This chart from the Office of Family Assistance shows the monthly TANF contingency fund awards by state and federal fiscal year for 2018. A total of 17 states applied and received contingency funding, and the year is broken out to show each monthly award.
The Welfare Rules Databook is an annual publication from OPRE that includes tables detailing state policies for the previous 10 years, as well as TANF policies by state as of July 2016. This resource provides comparisons between states, as well as in-depth information on changes across time within a state and current challenges for each state.
The U.S. Department of Health and Human Services, Administration for Children and Families, Office of Family Assistance released 22 work participation rate tables for fiscal year 2016. The tables include an average number of work-eligible individuals participating in work activities, the average number of hours of work participation per week, and the average number of families with sufficient work hours to meet the work requirement.
The U.S. Department of Health and Human Services, Administration for Children and Families, Office of Family Assistance (OFA) has posted Temporary Assistance for Needy Families (TANF) caseload and application data for the first quarter of FY 2017 (October-December 2017). The data include families receiving assistance through state TANF and maintenance-of-effort (MOE) separate state programs (SSP). In the first quarter of FY 2017, there was a monthly average of 1.45 million families receiving TANF and SSP cash assistance, representing approximately 3.72 million recipients.
Using data from their KIDS COUNT Data Center, this post from the Annie E. Casey Foundation compares the rates of children living in high-poverty communities from 2006-2010 and from 2011-2015. Findings include that the number of children living in concentrated poverty (areas where the poverty rate is 30% or more) has increased by almost 30%. The post links to additional data at the local, state, and national level on children living in high poverty areas, including data broken down by race and ethnicity.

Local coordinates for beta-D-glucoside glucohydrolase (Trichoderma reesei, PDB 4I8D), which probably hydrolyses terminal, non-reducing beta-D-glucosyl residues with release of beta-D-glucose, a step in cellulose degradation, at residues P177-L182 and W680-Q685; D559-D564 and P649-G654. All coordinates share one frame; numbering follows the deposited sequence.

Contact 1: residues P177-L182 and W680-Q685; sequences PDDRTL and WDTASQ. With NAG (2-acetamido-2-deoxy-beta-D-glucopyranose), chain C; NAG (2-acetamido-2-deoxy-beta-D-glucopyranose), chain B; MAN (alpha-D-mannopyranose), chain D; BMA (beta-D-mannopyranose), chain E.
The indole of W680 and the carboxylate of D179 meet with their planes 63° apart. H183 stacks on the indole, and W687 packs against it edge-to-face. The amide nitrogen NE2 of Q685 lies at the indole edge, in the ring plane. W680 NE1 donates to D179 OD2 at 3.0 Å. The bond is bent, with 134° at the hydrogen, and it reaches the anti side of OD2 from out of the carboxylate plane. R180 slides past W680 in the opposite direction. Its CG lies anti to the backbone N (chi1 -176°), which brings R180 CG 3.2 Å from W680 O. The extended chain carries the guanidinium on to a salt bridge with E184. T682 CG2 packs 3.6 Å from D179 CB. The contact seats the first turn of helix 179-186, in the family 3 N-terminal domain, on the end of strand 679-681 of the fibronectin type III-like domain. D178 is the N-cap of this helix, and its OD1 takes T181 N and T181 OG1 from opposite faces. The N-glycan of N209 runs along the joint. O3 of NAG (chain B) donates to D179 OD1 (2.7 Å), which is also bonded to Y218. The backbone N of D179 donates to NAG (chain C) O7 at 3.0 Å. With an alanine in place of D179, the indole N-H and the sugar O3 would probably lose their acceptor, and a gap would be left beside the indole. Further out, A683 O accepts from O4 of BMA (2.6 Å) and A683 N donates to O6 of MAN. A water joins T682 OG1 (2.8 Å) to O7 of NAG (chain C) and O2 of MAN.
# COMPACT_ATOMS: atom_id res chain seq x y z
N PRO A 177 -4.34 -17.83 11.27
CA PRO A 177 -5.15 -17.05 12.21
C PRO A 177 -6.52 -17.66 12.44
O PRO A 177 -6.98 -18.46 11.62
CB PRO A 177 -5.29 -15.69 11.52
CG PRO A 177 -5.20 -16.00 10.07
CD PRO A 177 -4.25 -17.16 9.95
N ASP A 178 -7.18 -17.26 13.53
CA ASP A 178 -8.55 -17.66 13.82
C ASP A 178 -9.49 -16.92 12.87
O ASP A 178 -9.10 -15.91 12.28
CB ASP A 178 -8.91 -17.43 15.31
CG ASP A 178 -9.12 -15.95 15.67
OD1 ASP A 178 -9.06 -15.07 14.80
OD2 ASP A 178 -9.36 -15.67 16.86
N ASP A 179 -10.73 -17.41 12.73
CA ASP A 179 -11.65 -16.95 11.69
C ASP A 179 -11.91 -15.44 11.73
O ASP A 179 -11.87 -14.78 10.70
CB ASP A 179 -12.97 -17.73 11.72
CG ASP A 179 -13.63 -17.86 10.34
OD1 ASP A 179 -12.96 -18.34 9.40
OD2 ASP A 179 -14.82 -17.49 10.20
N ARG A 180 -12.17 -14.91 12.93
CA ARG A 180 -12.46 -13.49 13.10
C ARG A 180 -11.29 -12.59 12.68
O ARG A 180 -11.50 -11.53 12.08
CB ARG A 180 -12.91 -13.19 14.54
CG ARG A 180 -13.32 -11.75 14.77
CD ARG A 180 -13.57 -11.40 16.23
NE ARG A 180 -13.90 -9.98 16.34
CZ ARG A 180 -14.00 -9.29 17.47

This dataset from the Annie E. Casey Foundation is part of an annual series that assesses child well-being across the United States. The KIDS COUNT index uses four domains to capture what children need most to thrive: 1) Economic Well-Being, 2) Education, 3) Health, 4) Family and Community. Each domain includes four indicators that are used to rank states on overall child well-being. Despite mounting economic inequality and increasingly unaffordable college costs, the 2016 data show that today’s youth are healthier and completing high school on time.
The DataFinder from the Center for Law and Social Policy (CLASP) provides demographic information as well as administrative data on programs that affect low-income people and families. Users can create and download custom tables that present a national picture, a state picture or a comparative look at states and communities.
This dataset from the Annie E. Casey Foundation is part of an annual series that assesses child well-being across the United States. It uses an index of 16 indicators to rank states on overall child well-being, economic well-being, education, health, family, and community. In the midst of the country’s economic recovery, in 2015, more families are struggling with economic instability and more children are living in high-poverty neighborhoods. The report and data also review the impact of parents’ education and health on their children’s outcomes.
This table presents the total number of refugee arrivals by State and country of origin during Fiscal Year 2014.
The Office of Planning, Research, and Evaluation released a publication that provides tables containing Temporary Assistance for Needy Families (TANF) policies for each state as of July 2013. The Databook also includes longitudinal tables describing various state policies for selected years between 1996 and 2013.